Ed Harper can attest to that. Former president of the Sacramento Audubon chapter, Harper routinely spots 20 or more species every morning in his Carmichael backyard. A retired college mathematics professor, he also leads birdwatching tours to area hot spots such as Ancil Hoffman Park or the Yolo Bypass.

“On New Year’s Day, I thought I’d get the year off right,” he said. “I came up with 100 species in that one day. The biggest year I ever had was 640 species, but most years are in the 500 range. Last year, I counted about 540 species.

“Birding here is just fantastic,” he added. “We have some species such as the yellow-billed magpie that you really can’t see anywhere else.”

Harper, 75, started observing birds as a child in Montana.

“I’ve been watching birds since I was 6 years of age,” he said. “I’m imprinted. Now, I can’t walk through a parking lot without listening for birds or watching birds. I’ve gone to every continent, looking for birds. It’s become a real passion of mine.”

Most birds that people spot are fairly common, Harper said. “You’ll probably recognize a lot of them right off.”

Among the likely birds in Sacramento: house finch, mourning dove, crow, cedar waxwing, scrub jay, mockingbird, sparrow, goldfinch, junco and woodpecker. At Ebird and the official bird count site, online tips help with specific identification.

“You don’t have to be an expert to do this,” Harper said. “We have lots of experts, checking the lists (for proper identification). The idea is to get as many people as possible looking. The more eyes, the better.”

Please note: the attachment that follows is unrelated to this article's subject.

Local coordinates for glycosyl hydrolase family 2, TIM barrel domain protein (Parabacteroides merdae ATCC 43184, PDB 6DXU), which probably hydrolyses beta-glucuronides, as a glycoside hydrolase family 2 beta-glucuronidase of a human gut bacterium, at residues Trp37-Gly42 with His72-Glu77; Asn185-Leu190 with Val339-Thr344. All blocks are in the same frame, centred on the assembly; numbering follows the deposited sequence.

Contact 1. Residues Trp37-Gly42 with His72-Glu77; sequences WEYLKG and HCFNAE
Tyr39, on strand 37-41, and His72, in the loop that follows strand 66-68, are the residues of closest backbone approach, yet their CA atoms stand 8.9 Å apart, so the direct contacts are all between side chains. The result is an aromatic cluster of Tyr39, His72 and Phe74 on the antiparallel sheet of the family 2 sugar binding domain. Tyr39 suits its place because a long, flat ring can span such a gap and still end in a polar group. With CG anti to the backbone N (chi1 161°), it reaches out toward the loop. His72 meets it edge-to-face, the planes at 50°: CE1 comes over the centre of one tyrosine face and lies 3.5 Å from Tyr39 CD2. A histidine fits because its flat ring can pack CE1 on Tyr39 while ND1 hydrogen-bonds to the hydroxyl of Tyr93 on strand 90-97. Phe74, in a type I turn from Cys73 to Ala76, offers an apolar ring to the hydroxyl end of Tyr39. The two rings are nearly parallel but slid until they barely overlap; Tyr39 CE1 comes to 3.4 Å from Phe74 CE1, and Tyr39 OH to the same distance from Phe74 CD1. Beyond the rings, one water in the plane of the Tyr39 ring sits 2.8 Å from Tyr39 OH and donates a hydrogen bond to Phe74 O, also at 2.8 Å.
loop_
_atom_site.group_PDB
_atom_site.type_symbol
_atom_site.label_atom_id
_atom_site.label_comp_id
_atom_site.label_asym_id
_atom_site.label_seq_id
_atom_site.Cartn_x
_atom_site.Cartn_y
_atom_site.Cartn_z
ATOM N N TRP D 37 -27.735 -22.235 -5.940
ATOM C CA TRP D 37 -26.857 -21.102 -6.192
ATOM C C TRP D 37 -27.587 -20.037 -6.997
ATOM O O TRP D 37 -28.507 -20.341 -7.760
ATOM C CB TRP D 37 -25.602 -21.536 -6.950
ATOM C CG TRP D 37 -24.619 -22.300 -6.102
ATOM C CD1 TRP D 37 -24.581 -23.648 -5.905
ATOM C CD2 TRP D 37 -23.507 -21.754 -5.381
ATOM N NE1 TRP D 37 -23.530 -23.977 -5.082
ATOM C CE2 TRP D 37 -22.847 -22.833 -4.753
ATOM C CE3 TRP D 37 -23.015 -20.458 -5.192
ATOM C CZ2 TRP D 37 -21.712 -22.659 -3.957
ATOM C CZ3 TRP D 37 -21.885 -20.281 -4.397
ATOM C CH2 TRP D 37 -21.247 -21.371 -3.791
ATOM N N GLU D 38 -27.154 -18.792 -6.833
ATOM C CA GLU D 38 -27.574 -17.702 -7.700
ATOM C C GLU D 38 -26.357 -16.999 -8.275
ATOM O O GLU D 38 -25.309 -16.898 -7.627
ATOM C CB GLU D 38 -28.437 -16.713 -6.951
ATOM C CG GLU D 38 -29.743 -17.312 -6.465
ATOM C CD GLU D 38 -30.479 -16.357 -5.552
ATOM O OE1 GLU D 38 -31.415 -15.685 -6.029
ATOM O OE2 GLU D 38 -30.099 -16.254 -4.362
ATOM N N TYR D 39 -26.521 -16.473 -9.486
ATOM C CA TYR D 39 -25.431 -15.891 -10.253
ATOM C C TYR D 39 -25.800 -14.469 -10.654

Scientists are particularly interested in the results of this year’s count, the first to be held during an El Niño year.

“This will be the first time we’ll have tens of thousands of people doing the count during a whopper El Niño,” said Cornell’s Marshall Iliff, a leader of the Ebird program.

“We’ve seen huge storms in western North America, plus, until recently, an unusually mild and snow-free winter in much of the Northeast,” added Audubon chief scientist Gary Langham. “And we’re seeing birds showing up in unusual places. ... We’re curious to see what other odd sightings might be recorded by volunteers during this year’s count.”

Harper noted that Sacramento’s bird population has changed over the decades. Ravens, red-shouldered hawks and snowy egrets – once rarities for our area – are more common.

He encourages novice birders to browse online for some of the species they’re likely to see. Then, grab the binoculars and start counting.

“The more you learn about birds, the more exciting it becomes,” Harper said. “ It’s a fun way to enjoy the outdoors.”

Debbie Arrington: 916-321-1075, @debarrington

How to be a bird counter

What: Great Backyard Bird Count, an international volunteer census of bird populations

When: Friday, Feb. 12, through Monday, Feb. 15; minimum counting time is 15 minutes.

Where: Anywhere you’d like to observe birds, including your own backyard (front yards, too), parks, schools or open spaces.

Cost: Free

Details and forms: www.birdcount.org

Tips and birdwatching tours: www.sacramentoaudubon.org